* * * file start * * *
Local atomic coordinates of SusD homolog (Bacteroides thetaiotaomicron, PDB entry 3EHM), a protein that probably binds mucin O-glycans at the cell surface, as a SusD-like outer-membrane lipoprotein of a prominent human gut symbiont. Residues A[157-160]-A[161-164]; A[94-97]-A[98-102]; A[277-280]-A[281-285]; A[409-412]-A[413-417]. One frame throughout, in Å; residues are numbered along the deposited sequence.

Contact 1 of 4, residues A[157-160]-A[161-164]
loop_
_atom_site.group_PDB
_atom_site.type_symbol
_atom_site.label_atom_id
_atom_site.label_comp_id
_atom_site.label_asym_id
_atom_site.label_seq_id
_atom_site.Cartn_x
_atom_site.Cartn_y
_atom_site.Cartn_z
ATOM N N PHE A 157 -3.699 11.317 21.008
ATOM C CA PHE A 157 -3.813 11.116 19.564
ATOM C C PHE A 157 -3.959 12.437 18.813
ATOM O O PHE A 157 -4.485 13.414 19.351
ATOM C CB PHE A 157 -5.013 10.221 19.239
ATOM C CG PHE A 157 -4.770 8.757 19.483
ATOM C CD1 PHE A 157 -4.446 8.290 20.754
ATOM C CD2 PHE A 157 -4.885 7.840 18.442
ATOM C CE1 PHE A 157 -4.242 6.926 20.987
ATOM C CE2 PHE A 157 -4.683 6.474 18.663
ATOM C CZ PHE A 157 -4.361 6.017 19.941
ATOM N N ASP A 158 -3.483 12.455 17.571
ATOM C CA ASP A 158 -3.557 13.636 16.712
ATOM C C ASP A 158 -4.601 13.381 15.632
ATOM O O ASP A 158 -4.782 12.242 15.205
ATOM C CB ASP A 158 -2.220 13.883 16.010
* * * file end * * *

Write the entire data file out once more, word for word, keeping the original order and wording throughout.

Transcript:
Local atomic coordinates of SusD homolog (Bacteroides thetaiotaomicron, PDB entry 3EHM), a protein that probably binds mucin O-glycans at the cell surface, as a SusD-like outer-membrane lipoprotein of a prominent human gut symbiont. Residues A[157-160]-A[161-164]; A[94-97]-A[98-102]; A[277-280]-A[281-285]; A[409-412]-A[413-417]. One frame throughout, in Å; residues are numbered along the deposited sequence.

Contact 1 of 4, residues A[157-160]-A[161-164]
loop_
_atom_site.group_PDB
_atom_site.type_symbol
_atom_site.label_atom_id
_atom_site.label_comp_id
_atom_site.label_asym_id
_atom_site.label_seq_id
_atom_site.Cartn_x
_atom_site.Cartn_y
_atom_site.Cartn_z
ATOM N N PHE A 157 -3.699 11.317 21.008
ATOM C CA PHE A 157 -3.813 11.116 19.564
ATOM C C PHE A 157 -3.959 12.437 18.813
ATOM O O PHE A 157 -4.485 13.414 19.351
ATOM C CB PHE A 157 -5.013 10.221 19.239
ATOM C CG PHE A 157 -4.770 8.757 19.483
ATOM C CD1 PHE A 157 -4.446 8.290 20.754
ATOM C CD2 PHE A 157 -4.885 7.840 18.442
ATOM C CE1 PHE A 157 -4.242 6.926 20.987
ATOM C CE2 PHE A 157 -4.683 6.474 18.663
ATOM C CZ PHE A 157 -4.361 6.017 19.941
ATOM N N ASP A 158 -3.483 12.455 17.571
ATOM C CA ASP A 158 -3.557 13.636 16.712
ATOM C C ASP A 158 -4.601 13.381 15.632
ATOM O O ASP A 158 -4.782 12.242 15.205
ATOM C CB ASP A 158 -2.220 13.883 16.010